Mr. Ed Randall speaks about his love of baseball while growing up, leading him to broadcast, report, and anchor professionally. He speaks about the challenges of reaching Major League Baseball, being grateful for his experiences and respecting the past. Mr. Randall shares his memory of making it to the Major Leagues when he filled in for Bob Shepherd, the legendary public address announcer at Yankee Stadium. Mr. Randall speaks about his close relationship with Baseball Hall of Famer Ernie Harwell and shares stories of National Baseball Hall of Famer and World War II and Korean War veteran Mr. Ted Williams. Hear about how Ed’s battle with prostate cancer has led him to help men understand that there is a 99% cure rate when cancer is detected early through testing.
“Ed Randall is the Founder and CEO of Fans for the Cure, a 501(c)(3) charity he started in 2003 to promote prostate cancer awareness, provide free PSA screenings, and focus on the importance of early detection in achieving best outcomes.
Since the start of the charity’s annual Baseball Road Trip in 2009, Fans for the Cure has conducted nearly 1,500 prostate cancer awareness days/nights at MLB and Minor League ballparks around the country. In cooperation with the teams’ healthcare partners and the charity’s network of physicians and hospitals, Fans for the Cure has provided over 5,000 PSA screenings as part of this program.
In addition to his work with Fans for the Cure, Ed just began his forty-sixth season in baseball broadcasting, hosting Remember When with Rico Petrocelli on Sirius XM as well as Ed Randall’s Talking Baseball on New York’s WFANThe author of three books about baseball, Ed’s most recent release is Baseball for the Utterly Confused, published by McGraw-Hill. His most notable collaboration was conducting the interviews with celebrity golfers and well-known PGA players that provided the content for The Best Golf Advice I Ever Received by Donald J. Trump. (Crown, 2005)
A graduate of Fordham University, Ed is a member of the school’s College Alumni Board as well as an inductee in the All Hallows High School Hall of Fame. Ed and his wife Louisa reside in Westchester County, New York” (Fansforthecure.org).
On the American Valor Podcast, Sports Journalist Lindsay Berra spoke about her career decision and experience covering sports at the highest levels. She talks about lessons learned from her grandfather Yogi, one of the greatest baseball catchers of all time: humility, integrity, citizenship, treating all people equally, and many more. One special story includes Yogi’s reflection on his military service during World War II after watching the movie Band of Brothers. Mr. Berra did not frequently speak about his time in the military. Lindsay shares with listeners the wisdom of Yogi-isms, the educational components of the Yogi Berra museum, and how sports like baseball help to build communities.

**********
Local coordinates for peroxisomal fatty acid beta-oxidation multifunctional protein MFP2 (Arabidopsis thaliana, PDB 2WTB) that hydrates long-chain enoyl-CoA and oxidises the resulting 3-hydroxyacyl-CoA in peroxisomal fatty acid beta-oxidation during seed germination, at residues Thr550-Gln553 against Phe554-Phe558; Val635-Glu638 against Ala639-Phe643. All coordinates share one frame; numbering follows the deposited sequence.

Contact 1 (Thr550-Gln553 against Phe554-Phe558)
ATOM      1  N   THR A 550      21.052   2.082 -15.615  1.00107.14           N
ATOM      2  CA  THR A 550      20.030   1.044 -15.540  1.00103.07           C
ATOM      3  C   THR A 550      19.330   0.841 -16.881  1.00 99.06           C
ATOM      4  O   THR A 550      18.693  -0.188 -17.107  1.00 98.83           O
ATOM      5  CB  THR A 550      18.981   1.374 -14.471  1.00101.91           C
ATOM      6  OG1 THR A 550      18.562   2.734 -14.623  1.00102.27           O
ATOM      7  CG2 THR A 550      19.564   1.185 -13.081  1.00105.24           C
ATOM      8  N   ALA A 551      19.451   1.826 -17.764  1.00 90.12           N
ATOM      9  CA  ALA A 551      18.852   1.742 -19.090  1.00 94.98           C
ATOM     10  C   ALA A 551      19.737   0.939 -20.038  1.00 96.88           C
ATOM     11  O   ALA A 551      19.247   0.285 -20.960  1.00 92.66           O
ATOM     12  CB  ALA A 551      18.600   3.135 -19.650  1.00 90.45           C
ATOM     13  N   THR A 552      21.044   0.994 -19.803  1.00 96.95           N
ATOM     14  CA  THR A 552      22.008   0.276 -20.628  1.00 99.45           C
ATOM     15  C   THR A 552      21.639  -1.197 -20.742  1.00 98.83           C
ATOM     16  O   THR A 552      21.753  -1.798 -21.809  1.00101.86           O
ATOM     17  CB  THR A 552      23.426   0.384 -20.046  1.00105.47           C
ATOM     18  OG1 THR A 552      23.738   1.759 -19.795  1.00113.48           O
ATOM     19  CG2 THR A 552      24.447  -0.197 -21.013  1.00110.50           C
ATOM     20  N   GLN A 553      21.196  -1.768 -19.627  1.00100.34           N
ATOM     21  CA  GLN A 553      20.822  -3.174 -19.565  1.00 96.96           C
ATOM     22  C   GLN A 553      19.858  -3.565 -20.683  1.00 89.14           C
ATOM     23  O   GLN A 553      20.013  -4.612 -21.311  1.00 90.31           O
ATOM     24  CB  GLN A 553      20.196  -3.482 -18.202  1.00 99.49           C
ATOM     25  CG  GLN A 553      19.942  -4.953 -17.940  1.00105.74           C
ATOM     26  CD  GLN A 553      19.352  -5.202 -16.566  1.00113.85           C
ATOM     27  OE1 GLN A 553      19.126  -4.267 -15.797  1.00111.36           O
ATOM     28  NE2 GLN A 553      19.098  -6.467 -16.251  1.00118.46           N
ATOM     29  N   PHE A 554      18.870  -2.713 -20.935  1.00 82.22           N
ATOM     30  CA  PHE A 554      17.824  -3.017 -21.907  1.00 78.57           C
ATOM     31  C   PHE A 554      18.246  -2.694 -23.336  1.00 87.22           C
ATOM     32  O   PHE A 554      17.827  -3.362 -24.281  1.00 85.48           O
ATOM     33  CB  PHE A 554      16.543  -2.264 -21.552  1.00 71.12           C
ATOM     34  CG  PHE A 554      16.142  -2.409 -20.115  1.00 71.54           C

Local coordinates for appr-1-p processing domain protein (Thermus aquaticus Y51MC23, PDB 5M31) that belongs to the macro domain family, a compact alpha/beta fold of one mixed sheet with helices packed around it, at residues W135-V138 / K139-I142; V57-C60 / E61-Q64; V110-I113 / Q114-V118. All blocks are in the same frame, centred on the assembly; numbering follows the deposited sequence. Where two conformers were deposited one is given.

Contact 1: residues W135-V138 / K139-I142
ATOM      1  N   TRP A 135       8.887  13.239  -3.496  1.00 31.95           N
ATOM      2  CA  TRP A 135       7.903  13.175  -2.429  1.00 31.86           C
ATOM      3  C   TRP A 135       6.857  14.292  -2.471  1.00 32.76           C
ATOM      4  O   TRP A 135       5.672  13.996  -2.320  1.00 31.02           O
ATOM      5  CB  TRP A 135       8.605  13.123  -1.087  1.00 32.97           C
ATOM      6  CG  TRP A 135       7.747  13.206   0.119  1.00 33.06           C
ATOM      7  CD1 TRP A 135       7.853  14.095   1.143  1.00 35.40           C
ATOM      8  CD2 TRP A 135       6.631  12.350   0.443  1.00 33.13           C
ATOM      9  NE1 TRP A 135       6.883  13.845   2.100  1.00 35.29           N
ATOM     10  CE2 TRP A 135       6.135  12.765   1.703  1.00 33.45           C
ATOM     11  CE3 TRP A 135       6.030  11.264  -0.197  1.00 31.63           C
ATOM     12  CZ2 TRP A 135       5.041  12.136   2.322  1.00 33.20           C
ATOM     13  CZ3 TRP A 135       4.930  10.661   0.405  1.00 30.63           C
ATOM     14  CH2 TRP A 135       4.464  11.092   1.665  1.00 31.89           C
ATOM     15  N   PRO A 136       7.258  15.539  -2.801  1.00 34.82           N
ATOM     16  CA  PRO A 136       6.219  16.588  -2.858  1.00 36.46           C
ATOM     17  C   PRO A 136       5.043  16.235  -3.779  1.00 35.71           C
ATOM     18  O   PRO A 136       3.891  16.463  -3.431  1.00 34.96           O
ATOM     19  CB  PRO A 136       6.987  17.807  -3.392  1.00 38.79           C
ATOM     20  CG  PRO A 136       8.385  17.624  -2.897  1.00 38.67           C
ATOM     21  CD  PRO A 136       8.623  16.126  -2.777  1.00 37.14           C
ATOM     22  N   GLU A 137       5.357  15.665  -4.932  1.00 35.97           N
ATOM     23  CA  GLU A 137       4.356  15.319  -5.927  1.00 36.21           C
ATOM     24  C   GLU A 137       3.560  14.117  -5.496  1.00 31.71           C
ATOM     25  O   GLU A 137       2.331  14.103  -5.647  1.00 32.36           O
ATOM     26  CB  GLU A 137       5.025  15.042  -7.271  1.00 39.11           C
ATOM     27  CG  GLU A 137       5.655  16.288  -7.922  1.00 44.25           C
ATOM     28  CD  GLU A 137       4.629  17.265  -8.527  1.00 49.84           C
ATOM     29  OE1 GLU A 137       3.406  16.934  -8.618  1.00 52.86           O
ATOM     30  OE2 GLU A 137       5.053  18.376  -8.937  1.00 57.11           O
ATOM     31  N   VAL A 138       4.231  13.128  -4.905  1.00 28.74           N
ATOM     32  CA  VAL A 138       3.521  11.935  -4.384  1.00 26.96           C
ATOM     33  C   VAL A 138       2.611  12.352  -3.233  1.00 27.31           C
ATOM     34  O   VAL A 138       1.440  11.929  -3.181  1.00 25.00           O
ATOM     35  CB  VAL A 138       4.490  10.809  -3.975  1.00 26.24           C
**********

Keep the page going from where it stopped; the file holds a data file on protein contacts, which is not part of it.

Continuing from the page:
“Lindsay Berra is a freelance sports journalist based in Montclair, NJ. At MLB.com from January 2013 through January 2018, she established herself as an authority on baseball fitness and injuries and appeared frequently on MLB Network to discuss her stories. From 1999 through 2012, she was a senior writer for ESPN Magazine, covering primarily ice hockey, tennis, baseball and the Olympics. Lindsay received her undergraduate degree in journalism from the University of North Carolina at Chapel Hill, where she played varsity softball and men’s club ice hockey. She is the oldest grandchild of Yogi and Carmen Berra and is a board member at the Yogi Berra Museum and Learning Center in Little Falls, NJ” (lindsayberra.com).
Author Anne Keene began her career as a writer after graduating from the University of North Carolina at Chapel Hill with a journalism degree.
Anne’s father was a batboy for the Cloudbuster Nine, a World War II team of fighter-pilot cadets at an elite Navy training school at the University of North Carolina at Chapel Hill. After her father’s passing, Anne began a research project on the Major League Baseball players who attended the training school that shaped the lives of many well-known individuals. Her book, The Cloudbuster Nine, was named as a finalist for the 2018 CASEY Award for “Best Baseball Book of the Year.”
Keene shares incredible stories and lessons learned from her conversations with surviving Major League Baseball World War II veterans. Common values of these individuals include fearlessness, pride in the military and service, generosity, service-oriented, modesty, humility, appreciation of freedom, clarity of beliefs, and respect for authority and leadership. Anne’s research reminds listeners of the importance of positive values and a desire to help others and make the world a better place.
To learn more about Author Anne Keene and her work on baseball and the military, please visit her website: https://www.annerkeene.com/
Image: Anne Keene’s father receiving lessons from Boston Red Sox Ted Williams and Johnny Pesky
American Values, Leadership, and the Power of the Individual: 75th Secretary of the Navy the Honorable Ray Mabus
On the twentieth episode of the American Valor Podcast, we are honored to be joined by the 75th Secretary of the Navy: the Honorable Ray Mabus. “Mr. Mabus served as the 75th United States Secretary of the Navy, the longest to serve as leader of the Navy and Marine Corps since World War I. Throughout his tenure, Secretary Mabus has focused on four key priorities – People, Platforms, Power and Partnerships – that enable the Navy and Marine Corps’ unique ability to maintain the global presence that reassures our allies and deters our adversaries.